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Jon Gruden’s Puzzling Offseason Continued With the NFL Draft

The Raiders gambled on a few boom-or-bust players in the first three rounds

NFL: NFL Draft Photo by Tim Heitman/USA TODAY Sports

In January, Jon Gruden got a 10-year deal for $100 million—20 percent of Mark Davis’s estimated net worth—to coach the Oakland Raiders. That kind of dough means he’s the one whose voice matters in the Raiders’ draft room, and just three and a half months into his tenure, he’s made a few puzzling calls.

In Thursday’s NFL draft, the Raiders traded down from the 10th overall pick to the 15th overall pick and netted the 57th and 89th overall picks, which is a nice haul. But with the 15th pick, the Raiders took UCLA tackle Kolton Miller, much to the chagrin of 35-year-old starting left tackle Donald Penn. Considering where Miller was projected to be drafted (both Mike Mayock and Mel Kiper Jr. mocked him at no. 23 to the Patriots) and the trade activity in the first round, the Raiders may have been able to trade down again and still get him. Miller is huge (6-foot-9, 309 pounds), and he’s considered a high upside offensive tackle, but his technique is flawed and he’ll need to adjust his form and lower his center of gravity to earn the leverage necessary to stop NFL pass rushers.

”He’s a big man that can move his feet,” Raiders general manager Reggie McKenzie said after the pick. “He’s played left tackle and right tackle. He’s been an offensive lineman pretty much his whole life. He understands the game. He’s an excellent athlete who has great potential.”

While Miller might be a reach for a developmental tackle, Oakland took another project offensive tackle by trading up for the first pick of the third round to take Brandon Parker out of North Carolina A&T. Parker started all four years there, but still needs polish as he makes the jump to the pros, which is why he wasn’t listed in Mayock’s top 100. The Raiders have a respected offensive line coach in Tom Cable, but after overseeing Seattle’s abysmal offensive line for the last seven years, it’s fair to wonder if his reputation matches his coaching skill.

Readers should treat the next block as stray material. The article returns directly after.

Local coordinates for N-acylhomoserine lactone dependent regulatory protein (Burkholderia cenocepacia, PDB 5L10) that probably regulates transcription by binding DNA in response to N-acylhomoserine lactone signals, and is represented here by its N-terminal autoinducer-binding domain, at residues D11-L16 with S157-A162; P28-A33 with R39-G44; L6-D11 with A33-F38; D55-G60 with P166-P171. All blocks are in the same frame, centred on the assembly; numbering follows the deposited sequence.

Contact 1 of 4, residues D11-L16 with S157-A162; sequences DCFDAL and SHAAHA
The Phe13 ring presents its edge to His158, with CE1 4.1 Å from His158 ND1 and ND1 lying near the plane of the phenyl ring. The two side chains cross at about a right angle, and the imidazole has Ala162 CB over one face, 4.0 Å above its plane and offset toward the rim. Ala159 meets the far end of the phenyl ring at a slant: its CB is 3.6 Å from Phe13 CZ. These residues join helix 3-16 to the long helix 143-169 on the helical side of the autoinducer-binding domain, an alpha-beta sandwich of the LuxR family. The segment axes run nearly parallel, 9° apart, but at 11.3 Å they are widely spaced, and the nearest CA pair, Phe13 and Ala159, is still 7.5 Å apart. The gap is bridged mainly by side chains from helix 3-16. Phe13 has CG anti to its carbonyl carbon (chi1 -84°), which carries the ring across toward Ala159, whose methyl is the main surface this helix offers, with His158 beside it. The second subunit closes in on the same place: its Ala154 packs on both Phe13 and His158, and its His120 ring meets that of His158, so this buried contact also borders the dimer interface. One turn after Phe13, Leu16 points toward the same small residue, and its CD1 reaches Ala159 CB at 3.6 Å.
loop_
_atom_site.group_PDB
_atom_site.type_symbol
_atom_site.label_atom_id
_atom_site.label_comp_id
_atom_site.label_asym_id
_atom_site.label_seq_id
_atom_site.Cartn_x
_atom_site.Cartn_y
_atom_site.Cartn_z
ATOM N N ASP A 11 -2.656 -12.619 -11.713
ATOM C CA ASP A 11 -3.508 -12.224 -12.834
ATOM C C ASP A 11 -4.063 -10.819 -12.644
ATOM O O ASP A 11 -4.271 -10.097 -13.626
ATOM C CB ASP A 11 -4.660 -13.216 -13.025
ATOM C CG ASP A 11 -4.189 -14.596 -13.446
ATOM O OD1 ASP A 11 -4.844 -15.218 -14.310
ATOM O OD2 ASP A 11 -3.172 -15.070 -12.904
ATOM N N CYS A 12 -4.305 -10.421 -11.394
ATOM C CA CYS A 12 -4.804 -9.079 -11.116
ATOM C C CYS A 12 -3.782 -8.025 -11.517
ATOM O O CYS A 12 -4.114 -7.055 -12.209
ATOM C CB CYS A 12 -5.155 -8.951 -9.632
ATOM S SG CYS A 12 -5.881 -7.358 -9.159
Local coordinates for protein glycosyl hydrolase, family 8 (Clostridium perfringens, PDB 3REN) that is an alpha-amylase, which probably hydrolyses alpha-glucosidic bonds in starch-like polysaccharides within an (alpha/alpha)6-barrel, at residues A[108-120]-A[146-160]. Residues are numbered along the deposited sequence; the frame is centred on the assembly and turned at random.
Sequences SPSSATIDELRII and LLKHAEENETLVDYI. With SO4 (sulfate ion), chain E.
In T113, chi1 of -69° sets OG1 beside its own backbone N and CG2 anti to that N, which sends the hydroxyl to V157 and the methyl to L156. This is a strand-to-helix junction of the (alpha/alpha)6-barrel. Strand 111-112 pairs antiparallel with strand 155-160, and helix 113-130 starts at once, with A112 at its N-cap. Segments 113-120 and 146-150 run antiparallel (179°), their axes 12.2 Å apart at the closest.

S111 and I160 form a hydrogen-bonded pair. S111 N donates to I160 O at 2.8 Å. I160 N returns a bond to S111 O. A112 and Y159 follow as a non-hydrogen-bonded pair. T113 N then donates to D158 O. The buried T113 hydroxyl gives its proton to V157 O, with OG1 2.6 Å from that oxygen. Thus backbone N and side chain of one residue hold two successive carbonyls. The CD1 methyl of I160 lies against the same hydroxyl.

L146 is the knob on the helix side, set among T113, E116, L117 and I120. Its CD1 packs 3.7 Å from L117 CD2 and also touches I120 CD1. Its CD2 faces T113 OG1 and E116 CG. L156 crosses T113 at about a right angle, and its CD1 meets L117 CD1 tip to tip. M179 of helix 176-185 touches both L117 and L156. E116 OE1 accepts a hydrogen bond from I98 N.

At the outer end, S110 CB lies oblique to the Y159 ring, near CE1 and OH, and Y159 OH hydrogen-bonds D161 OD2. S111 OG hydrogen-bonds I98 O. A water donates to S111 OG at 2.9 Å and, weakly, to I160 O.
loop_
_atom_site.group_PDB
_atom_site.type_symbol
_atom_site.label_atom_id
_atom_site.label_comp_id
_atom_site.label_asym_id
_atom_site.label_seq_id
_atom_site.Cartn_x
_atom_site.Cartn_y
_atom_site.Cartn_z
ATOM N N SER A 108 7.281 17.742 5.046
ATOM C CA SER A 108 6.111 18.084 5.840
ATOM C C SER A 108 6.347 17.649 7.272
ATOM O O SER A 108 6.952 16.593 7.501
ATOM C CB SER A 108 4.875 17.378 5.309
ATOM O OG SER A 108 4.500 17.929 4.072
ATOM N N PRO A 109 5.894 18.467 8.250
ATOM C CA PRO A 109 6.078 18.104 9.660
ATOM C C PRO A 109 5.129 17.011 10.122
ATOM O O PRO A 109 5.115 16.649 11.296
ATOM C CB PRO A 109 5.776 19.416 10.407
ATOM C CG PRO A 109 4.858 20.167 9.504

On defense, the Raiders also bolstered their defensive line by taking defensive tackle P.J. Hall at no. 57 overall and LSU defensive end Arden Key at no. 87. Hall fills a key need, and Key was considered one of the highest upside players in all of college football entering this season after he set an LSU record with 12 sacks in 2016 as a sophomore, but he took a break from the team last offseason to voluntarily enter rehab for marijuana use and his production lagged in 2017. The Raiders are betting that Key’s issues with marijuana are behind him. From a football perspective, Key will need more power to pass rush at the NFL level. Talent wise, he seems a worthy gamble in the third round, but he’s certainly just that: another gamble.

The Raiders also sent a third-round pick to Pittsburgh for receiver Martavis Bryant. That’s a puzzling move considering the Raiders released punter Marquette King earlier this month for reported personality differences when King’s issue is being the only fun punter in NFL history and Bryant butted heads with the Steelers and demanded a trade from a Super Bowl contender mid-season. Earlier this year, the Raiders released receiver Michael Crabtree and then signed receiver Jordy Nelson, who is worse, older, and more expensive.

Together, these picks and signings show Gruden is evaluating talent and value differently than most teams. Whether the $100 million man is years ahead of the rest of the NFL or years behind remains to be seen.